The round table also included advocacy groups FACES of Coal and the West Virginia Coal Association.
It met for a closed-door strategic session at Walter Machinery near the coal-rich state’s capitol city of Charleston, which Manchin said was a feat in itself and proved they were moving in a positive direction.
“Just bringing all of us together in one room proves one thing: in West Virginia, we can work together,” he said.
“That’s why I say that creating a true all-of-the-above energy plan is not a Democratic problem or a Republican problem; it’s a problem for all of America to solve.
“Neither political party can do this on their own, so we need all of your help in telling our story.”
The West Virginia senator – Manchin stepped down as state governor in 2010 following the death of long-time senator and coal advocate Robert Byrd – went on to share with the group how he was working to “rein in” the EPA and to encourage clean coal technology investments.
The agency, headed by Lisa Jackson under the direction of US President Barack Obama, recently released a stifling new proposal for greenhouse gas emissions that could significantly restrict the construction of new coal-fired power generation facilities and likely turn the coal industry on its ear.
For now, Manchin said, the Obama administration and Jackson had the industry in a stranglehold.
“The EPA is putting out unreasonable guidelines,” he said.
“It's not that we're throwing caution to the wind we're not going to do it … but you can't do it within the guidelines.
“That means they're trying to pick winners and losers.”
He pointed to the government’s decision to back solar firm Solyndra – despite a $US500 million investment, the company declared bankruptcy.
If that earmark had been given to the cause of clean coal, he said, the nation would have “had something to show for it” now.
“If the EPA wants us to build cleaner coal-fired plants, then the government should help us develop that technology,” Manchin said, adding that the people of West Virginia, for one, wanted to invest in that progress because of the environmental, economic and job-strengthening benefits.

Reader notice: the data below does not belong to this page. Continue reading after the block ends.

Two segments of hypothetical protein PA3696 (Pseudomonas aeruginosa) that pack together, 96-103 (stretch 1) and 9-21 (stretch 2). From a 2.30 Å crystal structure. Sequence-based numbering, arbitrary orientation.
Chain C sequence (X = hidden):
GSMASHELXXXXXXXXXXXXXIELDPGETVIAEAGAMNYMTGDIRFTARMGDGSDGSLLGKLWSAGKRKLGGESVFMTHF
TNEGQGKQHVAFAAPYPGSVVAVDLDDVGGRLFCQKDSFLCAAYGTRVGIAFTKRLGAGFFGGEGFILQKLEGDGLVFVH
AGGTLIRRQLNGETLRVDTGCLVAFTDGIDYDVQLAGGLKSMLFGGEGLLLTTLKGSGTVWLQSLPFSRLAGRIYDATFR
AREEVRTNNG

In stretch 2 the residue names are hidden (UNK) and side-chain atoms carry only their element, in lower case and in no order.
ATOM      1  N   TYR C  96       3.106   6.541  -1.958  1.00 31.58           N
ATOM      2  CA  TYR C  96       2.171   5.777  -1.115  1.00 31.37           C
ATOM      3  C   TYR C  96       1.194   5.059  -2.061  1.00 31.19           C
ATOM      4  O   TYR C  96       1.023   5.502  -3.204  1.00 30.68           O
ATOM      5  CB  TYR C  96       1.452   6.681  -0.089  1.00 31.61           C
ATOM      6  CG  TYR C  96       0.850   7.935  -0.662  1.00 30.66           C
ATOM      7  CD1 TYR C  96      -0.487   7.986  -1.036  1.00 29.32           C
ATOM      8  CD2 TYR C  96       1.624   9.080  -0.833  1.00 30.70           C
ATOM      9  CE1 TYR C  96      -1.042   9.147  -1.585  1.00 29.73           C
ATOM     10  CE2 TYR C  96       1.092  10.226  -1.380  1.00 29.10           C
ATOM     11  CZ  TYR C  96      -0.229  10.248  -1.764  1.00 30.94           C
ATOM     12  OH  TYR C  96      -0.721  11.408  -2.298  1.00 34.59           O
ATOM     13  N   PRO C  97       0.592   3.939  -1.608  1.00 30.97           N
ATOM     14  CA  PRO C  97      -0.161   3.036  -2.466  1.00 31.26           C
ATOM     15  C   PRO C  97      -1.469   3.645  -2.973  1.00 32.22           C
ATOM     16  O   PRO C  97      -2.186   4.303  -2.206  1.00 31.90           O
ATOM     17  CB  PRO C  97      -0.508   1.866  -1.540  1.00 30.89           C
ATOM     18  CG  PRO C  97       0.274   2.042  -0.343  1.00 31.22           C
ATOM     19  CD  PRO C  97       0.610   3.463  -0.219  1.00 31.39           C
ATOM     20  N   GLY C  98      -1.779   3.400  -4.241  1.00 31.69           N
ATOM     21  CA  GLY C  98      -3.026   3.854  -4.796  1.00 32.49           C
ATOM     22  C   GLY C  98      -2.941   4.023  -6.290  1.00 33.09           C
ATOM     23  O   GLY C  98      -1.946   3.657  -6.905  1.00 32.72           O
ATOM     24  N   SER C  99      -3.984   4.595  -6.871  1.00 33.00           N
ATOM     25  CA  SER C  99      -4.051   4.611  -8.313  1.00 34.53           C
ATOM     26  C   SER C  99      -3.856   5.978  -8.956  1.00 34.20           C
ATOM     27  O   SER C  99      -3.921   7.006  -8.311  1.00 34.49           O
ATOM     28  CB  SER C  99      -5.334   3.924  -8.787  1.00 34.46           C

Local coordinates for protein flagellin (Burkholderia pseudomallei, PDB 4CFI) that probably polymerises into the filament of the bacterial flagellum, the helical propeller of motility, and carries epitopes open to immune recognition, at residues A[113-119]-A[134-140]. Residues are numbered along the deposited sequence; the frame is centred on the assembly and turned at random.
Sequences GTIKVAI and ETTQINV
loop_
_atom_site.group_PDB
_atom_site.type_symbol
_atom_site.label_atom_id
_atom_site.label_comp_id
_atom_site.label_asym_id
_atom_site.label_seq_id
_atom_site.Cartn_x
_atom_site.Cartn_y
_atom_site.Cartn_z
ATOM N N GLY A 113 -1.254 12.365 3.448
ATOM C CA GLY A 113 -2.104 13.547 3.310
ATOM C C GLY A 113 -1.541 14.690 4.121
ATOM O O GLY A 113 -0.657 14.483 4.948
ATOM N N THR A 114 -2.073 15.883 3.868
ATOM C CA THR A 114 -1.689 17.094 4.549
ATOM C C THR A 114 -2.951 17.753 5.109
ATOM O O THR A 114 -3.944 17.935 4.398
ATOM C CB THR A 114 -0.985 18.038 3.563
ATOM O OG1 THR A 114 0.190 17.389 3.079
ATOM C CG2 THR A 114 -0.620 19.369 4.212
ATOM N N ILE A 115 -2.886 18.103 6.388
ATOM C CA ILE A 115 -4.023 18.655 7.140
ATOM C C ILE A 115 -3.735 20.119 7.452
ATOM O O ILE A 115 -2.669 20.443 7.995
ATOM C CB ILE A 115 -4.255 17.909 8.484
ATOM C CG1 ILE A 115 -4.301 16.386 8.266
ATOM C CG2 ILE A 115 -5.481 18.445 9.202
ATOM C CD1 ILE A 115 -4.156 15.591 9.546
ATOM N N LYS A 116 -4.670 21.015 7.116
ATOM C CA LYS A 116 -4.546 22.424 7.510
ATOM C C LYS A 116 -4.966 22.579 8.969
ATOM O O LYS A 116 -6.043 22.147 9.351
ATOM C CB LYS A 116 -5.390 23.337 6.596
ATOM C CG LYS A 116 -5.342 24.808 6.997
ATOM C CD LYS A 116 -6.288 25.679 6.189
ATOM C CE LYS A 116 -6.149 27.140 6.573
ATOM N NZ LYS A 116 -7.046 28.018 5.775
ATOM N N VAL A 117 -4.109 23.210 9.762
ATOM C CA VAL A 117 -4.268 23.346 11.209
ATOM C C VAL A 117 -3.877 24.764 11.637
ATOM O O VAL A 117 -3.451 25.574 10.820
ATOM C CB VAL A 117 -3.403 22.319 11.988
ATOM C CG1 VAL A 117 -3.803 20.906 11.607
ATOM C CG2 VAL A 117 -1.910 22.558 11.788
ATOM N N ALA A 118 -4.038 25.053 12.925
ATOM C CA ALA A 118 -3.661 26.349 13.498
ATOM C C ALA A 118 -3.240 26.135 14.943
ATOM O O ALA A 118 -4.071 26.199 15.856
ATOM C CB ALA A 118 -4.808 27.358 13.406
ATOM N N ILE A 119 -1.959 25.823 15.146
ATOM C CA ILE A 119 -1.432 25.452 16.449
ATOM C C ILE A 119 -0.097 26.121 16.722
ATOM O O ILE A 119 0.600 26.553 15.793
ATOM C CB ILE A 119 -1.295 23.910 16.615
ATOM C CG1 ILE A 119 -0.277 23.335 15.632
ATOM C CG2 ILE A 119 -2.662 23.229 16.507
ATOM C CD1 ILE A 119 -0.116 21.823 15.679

Manchin called for the positive promotion of coal across the state of West Virginia as well as to the nation’s senators, congressman, governors and the public.
“If you’re concerned about clean air and clean water, then you have to figure out how to use coal more efficiently and cleanly,” the former governor said.
“Here in West Virginia, history shows that we’ve done it and can do it.
“We just want the federal government to be our ally, not our adversary.
“You can be ‘all in’ with every source of energy you have, reduce your emissions and maintain coal production.
“You just have to live in the real world, deal with the fact that coal produces nearly half this country’s electricity, work with the market you have and clean up your environment.”
According to regional media given an advisory to a small portion of the meeting, WVCA president Bill Raney said the EPA’s regulations requiring carbon sequestration for every new coal-fired plant was unreasonable, as sequestration technology was still not perfected.
“If we had this same EPA back in the industrial revolution, we'd be a third-world country today,” he said.
Raney said if some collaborative effort between the coal industry and the EPA could not be found, the rest of the US would find out the hard way why coal was so important through higher electric rates if the EPA proposal came to fruition.
Manchin is about to set out on a two-week tour called “Fighting for Every Job”, and on Wednesday said “winning the war on coal” was a key element of his fight.
He said the tour, which began last week, would highlight the connection between jobs and energy independence.